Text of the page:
No. 70. Reports of Captain Henry F. Chew, Twelfth New Jersey Infantry, of operations August 23-26 and October 27-28.1
HEADQUARTERS TWELFTH NEW JERSEY VOLUNTEERS, August 27, 1864.
SIR: In compliance with circular of this date, I have the honor to forward the following report of the part taken by this regiment in the recent battle at Reams’ Station:
About sunset on the afternoon of Tuesday, 23rd, we left our bivouac in front of the Williams house, and in rear of Fifth Corps, where we had laid since the 21st; marched back by the said Williams’ house to the Jerusalem plank road, down which we proceeded until near 9 o’clock, when we halted for the night. Next morning, 24th, at 3 o’clock, we again took up the line of march, and at or before 8 o’clock we reached Reams’ Station, and were put into a position on the left of the First Division which was already there. We lay quietly here until evening, when we were moved to the right a short distance, where we lay until morning of the 25th. Soon after sunrise we were moved from the
breast-works out into the field just back, where we lay until near 10 o’clock, when we were moved out and down the railroad about half a mile; were deployed into line as skirmisher and moved forward in advances of us. We went forward near half a mile farther and engaged the rebel skirmishers posted along the edge of thick pine wood and behind a fence ridge. Part of the right wing swung around with the First Delaware and drove the rebels from part of their line, and in turn were driven off by them. We fell back a short distance to the crest of a hill. From here the Seventh Virginia again charged in the same place, supported by two companies from the Twelfth. Our casualties here were two men wounded. Soon after this we were withdrawn from here and returned to our former lines around Reams’ Station. Were formed on the left of the line of works already built, where we hastily constructed a continuation of the works. While in this position a rebel battery opened heavily on us from rear, a fragment of a shell striking and wounding Lieutenant Colonel R.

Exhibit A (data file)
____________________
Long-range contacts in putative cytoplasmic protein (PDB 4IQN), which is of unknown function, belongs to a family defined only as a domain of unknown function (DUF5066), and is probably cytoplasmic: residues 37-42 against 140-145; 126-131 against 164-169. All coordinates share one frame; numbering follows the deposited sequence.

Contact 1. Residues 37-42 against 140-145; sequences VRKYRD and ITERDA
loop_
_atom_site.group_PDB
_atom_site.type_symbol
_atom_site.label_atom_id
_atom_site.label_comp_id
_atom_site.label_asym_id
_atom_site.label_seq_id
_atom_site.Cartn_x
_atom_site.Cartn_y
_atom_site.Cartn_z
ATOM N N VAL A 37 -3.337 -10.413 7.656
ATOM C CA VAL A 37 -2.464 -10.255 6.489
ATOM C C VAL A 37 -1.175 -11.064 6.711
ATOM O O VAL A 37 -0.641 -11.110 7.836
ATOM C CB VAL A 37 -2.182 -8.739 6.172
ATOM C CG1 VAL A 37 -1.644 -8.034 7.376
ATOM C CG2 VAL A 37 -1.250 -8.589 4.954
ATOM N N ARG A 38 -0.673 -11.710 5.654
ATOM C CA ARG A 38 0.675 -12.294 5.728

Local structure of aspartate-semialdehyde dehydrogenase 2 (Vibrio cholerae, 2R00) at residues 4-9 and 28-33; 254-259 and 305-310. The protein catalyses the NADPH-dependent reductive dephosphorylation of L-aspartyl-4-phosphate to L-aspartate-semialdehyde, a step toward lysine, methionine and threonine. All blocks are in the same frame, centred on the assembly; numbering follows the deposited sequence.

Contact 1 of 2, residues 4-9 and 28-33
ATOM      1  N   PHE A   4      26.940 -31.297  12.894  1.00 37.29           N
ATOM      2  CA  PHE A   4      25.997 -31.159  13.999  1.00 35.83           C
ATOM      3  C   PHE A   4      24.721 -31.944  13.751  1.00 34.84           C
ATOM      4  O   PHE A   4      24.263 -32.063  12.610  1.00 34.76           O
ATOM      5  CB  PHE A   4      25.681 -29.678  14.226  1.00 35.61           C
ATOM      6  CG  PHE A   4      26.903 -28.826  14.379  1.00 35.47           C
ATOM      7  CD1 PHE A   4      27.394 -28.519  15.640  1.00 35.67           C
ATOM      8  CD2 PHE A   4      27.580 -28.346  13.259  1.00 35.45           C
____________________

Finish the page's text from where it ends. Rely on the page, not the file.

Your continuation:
S. Thompson. Simultaneous with this, the rebels attacked and broke the First Division. We were hastily moved out by the left flank, and, by order Captain Brownson, of the Second Corps staff, were for a short time in support of a battery that had taken position on a knoll in the rear of the former line. Soon after the same officer ordered us forward to retake the breast-works then in possession of the rebels, which we did, and these we held until after dark, when the regiment was withdrawn. During the night we marched back, and on the morning of the 26th halted near the Williams house within former lines.
The total casualties in the regiment were: 1 commissioned officer and 2 enlisted men killed, 2 commissioned officers and 4 enlisted men wounded, First Lieutenant Frank M. Riley and 5 enlisted men missing.
H. F. CHEW,
Lieutenant T. E. PARSONS,
Acting Assistant Adjutant-General.
HEADQUARTERS TWELFTH NEW JERSEY VOLUNTEERS, October 30, 1864.
LIEUTENANT: In compliance with circular of this date, I have the honor to forward the following report of the part taken by this regiment in the late engagement: